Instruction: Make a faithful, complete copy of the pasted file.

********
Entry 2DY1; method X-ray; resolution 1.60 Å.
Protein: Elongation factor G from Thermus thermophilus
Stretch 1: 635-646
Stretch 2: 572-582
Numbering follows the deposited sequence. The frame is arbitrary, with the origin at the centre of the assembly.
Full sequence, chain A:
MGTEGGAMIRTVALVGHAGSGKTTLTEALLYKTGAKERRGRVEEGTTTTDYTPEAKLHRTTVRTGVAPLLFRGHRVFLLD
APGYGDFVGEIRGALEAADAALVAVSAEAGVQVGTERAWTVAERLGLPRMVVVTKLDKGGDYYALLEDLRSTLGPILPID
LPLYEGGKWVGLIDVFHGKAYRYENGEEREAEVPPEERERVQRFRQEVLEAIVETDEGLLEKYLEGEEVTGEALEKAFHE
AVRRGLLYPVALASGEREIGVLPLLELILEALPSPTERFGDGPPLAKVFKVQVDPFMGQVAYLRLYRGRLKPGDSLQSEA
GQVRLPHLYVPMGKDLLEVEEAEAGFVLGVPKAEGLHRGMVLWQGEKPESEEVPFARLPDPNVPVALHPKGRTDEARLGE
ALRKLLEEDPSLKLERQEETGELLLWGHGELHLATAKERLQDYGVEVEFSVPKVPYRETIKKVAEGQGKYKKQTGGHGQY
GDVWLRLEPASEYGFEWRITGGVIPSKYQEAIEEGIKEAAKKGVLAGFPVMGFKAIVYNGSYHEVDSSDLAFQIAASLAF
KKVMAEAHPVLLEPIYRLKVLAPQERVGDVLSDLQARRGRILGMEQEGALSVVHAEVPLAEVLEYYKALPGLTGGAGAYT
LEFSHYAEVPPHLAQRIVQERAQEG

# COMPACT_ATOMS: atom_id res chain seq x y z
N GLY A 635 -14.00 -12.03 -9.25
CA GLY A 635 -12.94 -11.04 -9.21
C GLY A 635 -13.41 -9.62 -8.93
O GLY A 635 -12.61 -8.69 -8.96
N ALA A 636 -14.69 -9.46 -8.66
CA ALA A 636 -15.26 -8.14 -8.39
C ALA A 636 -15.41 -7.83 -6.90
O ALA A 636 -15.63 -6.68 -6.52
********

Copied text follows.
Entry 2DY1; method X-ray; resolution 1.60 Å.
Protein: Elongation factor G from Thermus thermophilus
Stretch 1: 635-646
Stretch 2: 572-582
Numbering follows the deposited sequence. The frame is arbitrary, with the origin at the centre of the assembly.
Full sequence, chain A:
MGTEGGAMIRTVALVGHAGSGKTTLTEALLYKTGAKERRGRVEEGTTTTDYTPEAKLHRTTVRTGVAPLLFRGHRVFLLD
APGYGDFVGEIRGALEAADAALVAVSAEAGVQVGTERAWTVAERLGLPRMVVVTKLDKGGDYYALLEDLRSTLGPILPID
LPLYEGGKWVGLIDVFHGKAYRYENGEEREAEVPPEERERVQRFRQEVLEAIVETDEGLLEKYLEGEEVTGEALEKAFHE
AVRRGLLYPVALASGEREIGVLPLLELILEALPSPTERFGDGPPLAKVFKVQVDPFMGQVAYLRLYRGRLKPGDSLQSEA
GQVRLPHLYVPMGKDLLEVEEAEAGFVLGVPKAEGLHRGMVLWQGEKPESEEVPFARLPDPNVPVALHPKGRTDEARLGE
ALRKLLEEDPSLKLERQEETGELLLWGHGELHLATAKERLQDYGVEVEFSVPKVPYRETIKKVAEGQGKYKKQTGGHGQY
GDVWLRLEPASEYGFEWRITGGVIPSKYQEAIEEGIKEAAKKGVLAGFPVMGFKAIVYNGSYHEVDSSDLAFQIAASLAF
KKVMAEAHPVLLEPIYRLKVLAPQERVGDVLSDLQARRGRILGMEQEGALSVVHAEVPLAEVLEYYKALPGLTGGAGAYT
LEFSHYAEVPPHLAQRIVQERAQEG

# COMPACT_ATOMS: atom_id res chain seq x y z
N GLY A 635 -14.00 -12.03 -9.25
CA GLY A 635 -12.94 -11.04 -9.21
C GLY A 635 -13.41 -9.62 -8.93
O GLY A 635 -12.61 -8.69 -8.96
N ALA A 636 -14.69 -9.46 -8.66
CA ALA A 636 -15.26 -8.14 -8.39
C ALA A 636 -15.41 -7.83 -6.90
O ALA A 636 -15.63 -6.68 -6.52